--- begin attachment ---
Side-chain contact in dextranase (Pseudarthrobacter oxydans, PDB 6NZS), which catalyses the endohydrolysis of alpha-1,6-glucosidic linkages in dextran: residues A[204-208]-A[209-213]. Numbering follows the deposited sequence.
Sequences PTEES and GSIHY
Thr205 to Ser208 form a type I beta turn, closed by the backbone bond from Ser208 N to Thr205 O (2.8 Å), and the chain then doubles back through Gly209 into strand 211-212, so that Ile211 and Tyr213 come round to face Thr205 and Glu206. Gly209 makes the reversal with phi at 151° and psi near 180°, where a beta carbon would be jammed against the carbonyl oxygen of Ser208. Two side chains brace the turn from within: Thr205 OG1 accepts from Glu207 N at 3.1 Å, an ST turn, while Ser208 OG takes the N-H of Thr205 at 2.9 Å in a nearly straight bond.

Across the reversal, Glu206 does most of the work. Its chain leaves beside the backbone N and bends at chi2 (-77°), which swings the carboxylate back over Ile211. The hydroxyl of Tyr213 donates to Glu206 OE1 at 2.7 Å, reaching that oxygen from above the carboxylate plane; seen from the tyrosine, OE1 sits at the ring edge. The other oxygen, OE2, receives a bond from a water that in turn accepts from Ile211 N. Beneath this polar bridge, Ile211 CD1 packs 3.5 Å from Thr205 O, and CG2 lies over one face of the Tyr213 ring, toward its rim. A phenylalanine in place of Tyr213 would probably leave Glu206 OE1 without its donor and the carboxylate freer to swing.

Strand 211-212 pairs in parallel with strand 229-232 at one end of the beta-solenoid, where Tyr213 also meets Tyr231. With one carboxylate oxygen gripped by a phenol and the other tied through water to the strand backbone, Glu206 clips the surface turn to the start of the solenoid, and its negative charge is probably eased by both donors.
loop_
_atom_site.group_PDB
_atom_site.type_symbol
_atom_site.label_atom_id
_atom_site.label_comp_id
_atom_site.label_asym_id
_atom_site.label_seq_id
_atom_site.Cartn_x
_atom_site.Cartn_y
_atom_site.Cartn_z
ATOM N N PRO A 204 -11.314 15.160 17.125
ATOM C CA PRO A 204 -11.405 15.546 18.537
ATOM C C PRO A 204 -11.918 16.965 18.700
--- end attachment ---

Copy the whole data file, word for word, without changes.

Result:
Side-chain contact in dextranase (Pseudarthrobacter oxydans, PDB 6NZS), which catalyses the endohydrolysis of alpha-1,6-glucosidic linkages in dextran: residues A[204-208]-A[209-213]. Numbering follows the deposited sequence.
Sequences PTEES and GSIHY
Thr205 to Ser208 form a type I beta turn, closed by the backbone bond from Ser208 N to Thr205 O (2.8 Å), and the chain then doubles back through Gly209 into strand 211-212, so that Ile211 and Tyr213 come round to face Thr205 and Glu206. Gly209 makes the reversal with phi at 151° and psi near 180°, where a beta carbon would be jammed against the carbonyl oxygen of Ser208. Two side chains brace the turn from within: Thr205 OG1 accepts from Glu207 N at 3.1 Å, an ST turn, while Ser208 OG takes the N-H of Thr205 at 2.9 Å in a nearly straight bond.

Across the reversal, Glu206 does most of the work. Its chain leaves beside the backbone N and bends at chi2 (-77°), which swings the carboxylate back over Ile211. The hydroxyl of Tyr213 donates to Glu206 OE1 at 2.7 Å, reaching that oxygen from above the carboxylate plane; seen from the tyrosine, OE1 sits at the ring edge. The other oxygen, OE2, receives a bond from a water that in turn accepts from Ile211 N. Beneath this polar bridge, Ile211 CD1 packs 3.5 Å from Thr205 O, and CG2 lies over one face of the Tyr213 ring, toward its rim. A phenylalanine in place of Tyr213 would probably leave Glu206 OE1 without its donor and the carboxylate freer to swing.

Strand 211-212 pairs in parallel with strand 229-232 at one end of the beta-solenoid, where Tyr213 also meets Tyr231. With one carboxylate oxygen gripped by a phenol and the other tied through water to the strand backbone, Glu206 clips the surface turn to the start of the solenoid, and its negative charge is probably eased by both donors.
loop_
_atom_site.group_PDB
_atom_site.type_symbol
_atom_site.label_atom_id
_atom_site.label_comp_id
_atom_site.label_asym_id
_atom_site.label_seq_id
_atom_site.Cartn_x
_atom_site.Cartn_y
_atom_site.Cartn_z
ATOM N N PRO A 204 -11.314 15.160 17.125
ATOM C CA PRO A 204 -11.405 15.546 18.537
ATOM C C PRO A 204 -11.918 16.965 18.700